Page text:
The Wedding Photo

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Ever since I can remember, every week consisted of a visit to my grandparent’s house. My sister and I would burst through the front door and embrace my grandpa and grandma in a bear hug, knowing I would be treated to a cosmic brownie afterwards.
As I close my eyes, I can recall every precise detail of the outdated house. From the eagle mounted above the garage to the Garfield magnet on the fridge; it all gave me a sense of comfort knowing it would still be there when I came for my next visit, waiting for me to leer at. Perhaps the signature piece was the over-sized print of their wedding picture. Three enormous prints of different pictures lined the living room wall with their wedding picture in the center, engulfed by a gaudy, gold frame. Somehow, it became the centerpiece of the house itself. My grandfather, a navy veteran, looks as handsome as ever in his best suit, while my grandma resembles a nineteen-fifties movie star in a white tee length dress.
I guess I have always been fascinated with fairytales and love, so it’s no wonder that the sepia-colored picture has always intrigued me. But when my grandma started slowly deteriorating from Alzheimer’s disease, and my grandfather was faced with the duty of caregiver, the wedding photo that was taken so many years before began to have a new meaning.
You see, my grandparents were never the type to very publicly display the love they had for each other, so it was when my grandpa became caregiver to my grandma when I fully understood the profound love they had for each other. To me, the picture started to symbolize the ultimate love story wrapped up in one simple photograph.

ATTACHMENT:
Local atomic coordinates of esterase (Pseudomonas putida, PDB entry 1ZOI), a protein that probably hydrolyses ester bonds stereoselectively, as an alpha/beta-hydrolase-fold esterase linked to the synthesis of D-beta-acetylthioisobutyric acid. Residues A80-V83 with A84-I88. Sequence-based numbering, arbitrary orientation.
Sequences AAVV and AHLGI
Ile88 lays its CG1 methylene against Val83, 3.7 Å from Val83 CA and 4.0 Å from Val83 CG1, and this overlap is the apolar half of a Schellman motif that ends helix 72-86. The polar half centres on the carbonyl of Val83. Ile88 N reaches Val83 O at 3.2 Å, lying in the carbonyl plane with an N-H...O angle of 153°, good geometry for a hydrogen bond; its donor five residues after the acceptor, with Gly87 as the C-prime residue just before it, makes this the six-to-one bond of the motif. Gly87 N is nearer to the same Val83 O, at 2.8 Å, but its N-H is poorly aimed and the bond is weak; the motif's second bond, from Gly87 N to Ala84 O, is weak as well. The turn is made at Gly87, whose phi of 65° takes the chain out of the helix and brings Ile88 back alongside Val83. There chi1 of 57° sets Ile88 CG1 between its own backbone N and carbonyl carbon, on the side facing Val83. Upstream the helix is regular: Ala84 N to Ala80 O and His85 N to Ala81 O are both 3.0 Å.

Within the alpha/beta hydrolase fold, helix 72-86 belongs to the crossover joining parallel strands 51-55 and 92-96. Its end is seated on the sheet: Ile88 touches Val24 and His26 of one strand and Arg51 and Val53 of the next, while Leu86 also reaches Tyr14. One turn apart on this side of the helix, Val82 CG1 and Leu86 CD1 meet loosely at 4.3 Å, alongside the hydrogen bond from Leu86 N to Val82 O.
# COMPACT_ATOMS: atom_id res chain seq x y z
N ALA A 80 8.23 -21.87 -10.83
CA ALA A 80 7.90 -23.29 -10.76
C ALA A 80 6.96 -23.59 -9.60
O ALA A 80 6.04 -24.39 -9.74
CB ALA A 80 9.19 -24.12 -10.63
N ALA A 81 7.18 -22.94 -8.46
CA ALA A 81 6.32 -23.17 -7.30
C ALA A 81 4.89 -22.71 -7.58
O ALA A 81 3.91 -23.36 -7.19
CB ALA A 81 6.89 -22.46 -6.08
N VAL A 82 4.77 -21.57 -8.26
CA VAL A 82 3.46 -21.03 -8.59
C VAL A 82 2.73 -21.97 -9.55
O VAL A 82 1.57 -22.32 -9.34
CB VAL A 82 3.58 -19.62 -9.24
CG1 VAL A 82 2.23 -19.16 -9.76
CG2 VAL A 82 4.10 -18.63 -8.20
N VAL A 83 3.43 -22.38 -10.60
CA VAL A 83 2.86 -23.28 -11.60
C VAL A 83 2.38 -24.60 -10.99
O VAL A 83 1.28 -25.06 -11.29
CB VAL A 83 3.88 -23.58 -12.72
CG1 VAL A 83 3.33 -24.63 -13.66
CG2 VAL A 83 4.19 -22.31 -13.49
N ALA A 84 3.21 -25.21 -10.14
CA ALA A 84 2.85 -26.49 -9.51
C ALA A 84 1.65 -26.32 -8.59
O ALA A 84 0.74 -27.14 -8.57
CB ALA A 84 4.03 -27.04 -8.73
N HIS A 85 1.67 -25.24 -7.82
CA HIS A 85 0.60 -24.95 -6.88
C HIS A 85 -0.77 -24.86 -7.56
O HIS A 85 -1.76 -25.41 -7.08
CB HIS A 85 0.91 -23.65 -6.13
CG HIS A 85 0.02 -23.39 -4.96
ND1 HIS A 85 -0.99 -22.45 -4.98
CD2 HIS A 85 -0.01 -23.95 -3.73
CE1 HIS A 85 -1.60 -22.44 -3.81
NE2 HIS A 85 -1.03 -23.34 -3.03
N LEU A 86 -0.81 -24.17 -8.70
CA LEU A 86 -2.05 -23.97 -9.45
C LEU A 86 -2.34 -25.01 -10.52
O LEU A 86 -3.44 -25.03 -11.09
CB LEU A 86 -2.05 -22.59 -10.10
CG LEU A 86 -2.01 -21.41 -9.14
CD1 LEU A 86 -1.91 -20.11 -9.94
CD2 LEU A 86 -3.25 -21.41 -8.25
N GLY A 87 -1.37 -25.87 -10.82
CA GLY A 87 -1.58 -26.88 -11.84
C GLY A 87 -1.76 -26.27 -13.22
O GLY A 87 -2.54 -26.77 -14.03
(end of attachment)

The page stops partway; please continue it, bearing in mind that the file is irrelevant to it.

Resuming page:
When I was a young child, I would gaze at the picture and ponder what they were like in their prime years. Was my grandma a bubbly, outgoing, social-lite? Or a reserved, sweet, studious, young girl? Was my grandpa a ladies man? These questions engrossed my active mind while I tried to figure out what the newlyweds in the photo were like.
I sit on the living room’s cold, hardwood floor watching people move in and out of the morose house taking furniture with them. All that’s left is the enormous wedding photo with the flamboyant gold frame. Instead of pondering those simple, surface questions, I stare at the picture for a while as I pretend it’s just another visit to grandpa and grandma’s house.
Every time I look at the downsized eight-by-ten version of the photo that now resides on a antique table in my living room, I see the last piece of evidence to the legacy of a love story that’s waiting to be told.





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